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What is Basal Metabolic Rate and Why is it important?

Updated: Feb 18, 2021

Many people believe you are only burning calories when you are exercising or active. However, that could not be farther from the truth. It can actually be a pretty dangerous train of thought. You actually expend the most calories when you are physically at rest.


Exercise actually accounts for very little of the Total Daily Energy Expenditure (TDEE). Activity uses 15-30% of the calories expended. That’s all activity not just planned exercise; walking to and from meetings, typing on your computer, playing with your kids. That all counts towards the energy expended throughout the day!


Then, we actually burn calories from the foods we eat! That’s pretty cool, right? This is called the Thermic Effect of Feeding and it accounts for 10% of TDEE. Some foods have a higher Thermic Effect of Feeding than others. For example, if you eat 100g of peanuts vs. 100g of peanut butter, the peanuts are going to have a higher Thermic Effect of Feeding. This is because our body has to breakdown the peanuts more than the peanut butter.


Basal Metabolic Rate is also referred to as Resting Metabolic Rate, but no matter what you call it, it is the show stopper. You burn 60-75% of the calories expended during complete rest! Just staying alive uses most of the calories! However, when you think about it, just because you’re not moving doesn’t mean your body isn’t at work!


There are lots of things going on inside that we aren’t consciously aware of. Our heart is pumping blood. Our digestive system is processing the food we eat. Our lungs are taking in oxygen. Our brain is controlling all of those processes. This all factors into the Basal Metabolic Rate along with the work of our other organs, as well as the nervous system and circulatory system.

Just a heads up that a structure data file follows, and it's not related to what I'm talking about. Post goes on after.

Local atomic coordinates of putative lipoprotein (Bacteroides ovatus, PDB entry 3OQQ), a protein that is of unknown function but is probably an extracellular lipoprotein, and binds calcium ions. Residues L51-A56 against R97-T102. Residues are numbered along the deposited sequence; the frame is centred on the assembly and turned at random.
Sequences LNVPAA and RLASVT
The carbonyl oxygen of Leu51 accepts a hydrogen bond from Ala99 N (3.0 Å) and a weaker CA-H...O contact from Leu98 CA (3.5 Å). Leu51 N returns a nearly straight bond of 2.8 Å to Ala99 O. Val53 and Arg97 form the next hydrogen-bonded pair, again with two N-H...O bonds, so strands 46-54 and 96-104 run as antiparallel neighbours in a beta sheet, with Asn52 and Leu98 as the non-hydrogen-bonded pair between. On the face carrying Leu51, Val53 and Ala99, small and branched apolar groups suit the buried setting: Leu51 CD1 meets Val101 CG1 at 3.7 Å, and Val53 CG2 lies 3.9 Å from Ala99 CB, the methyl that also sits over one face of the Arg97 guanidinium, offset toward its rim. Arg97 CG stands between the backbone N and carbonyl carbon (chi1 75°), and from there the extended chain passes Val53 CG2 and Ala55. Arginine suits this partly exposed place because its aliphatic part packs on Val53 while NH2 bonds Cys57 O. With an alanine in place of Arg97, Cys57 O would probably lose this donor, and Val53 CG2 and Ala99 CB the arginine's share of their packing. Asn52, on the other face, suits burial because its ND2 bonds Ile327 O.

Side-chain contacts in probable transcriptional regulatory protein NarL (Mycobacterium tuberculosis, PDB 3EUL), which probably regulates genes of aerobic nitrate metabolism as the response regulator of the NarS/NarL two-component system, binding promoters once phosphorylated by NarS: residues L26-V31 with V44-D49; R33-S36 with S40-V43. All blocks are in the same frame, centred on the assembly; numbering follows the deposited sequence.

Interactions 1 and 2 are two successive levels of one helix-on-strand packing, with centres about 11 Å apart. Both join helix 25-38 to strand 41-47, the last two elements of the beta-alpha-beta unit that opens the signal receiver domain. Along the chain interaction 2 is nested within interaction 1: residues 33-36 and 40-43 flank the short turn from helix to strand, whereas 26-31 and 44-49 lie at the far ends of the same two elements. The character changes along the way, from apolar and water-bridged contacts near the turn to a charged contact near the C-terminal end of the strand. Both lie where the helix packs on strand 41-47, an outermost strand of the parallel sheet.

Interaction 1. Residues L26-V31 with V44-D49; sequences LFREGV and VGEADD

Some people have a high Basal Metabolic Rate and some people have a low Basal Metabolic Rate. There are a few things that can effect a person’s BMR. Those include the percentage of lean body mass, age, and thyroid hormone production. BMR decreases 2% for men per decade of age and 3% for women per decade. This happens because as we age we lose lean body mass. Prolonged (especially, extreme) dieting can cause BMR to deregulate which only makes it harder to lose weight! Most of these things are out of our control, but there are a couple that are not.


While we cannot control our age (would it not be amazing if we could?) or our thyroid, without medication, we can control our lean body mass and how we attempt to lose weight. There are safe ways to lose weight, which will not effect your BMR. A Nutrition Coach can help you with the healthiest way to lose weight so you do not do damage (sometimes, irreversible) to your Basal Metabolic Rate.


Sources:

Kat, Barefield, et al. “Energy Balance and Metabolism.” NASM, 2020, www.nasm.org/.




#nutrition #basalmetabolicrate #thermiceffectoffeeding #TDEE

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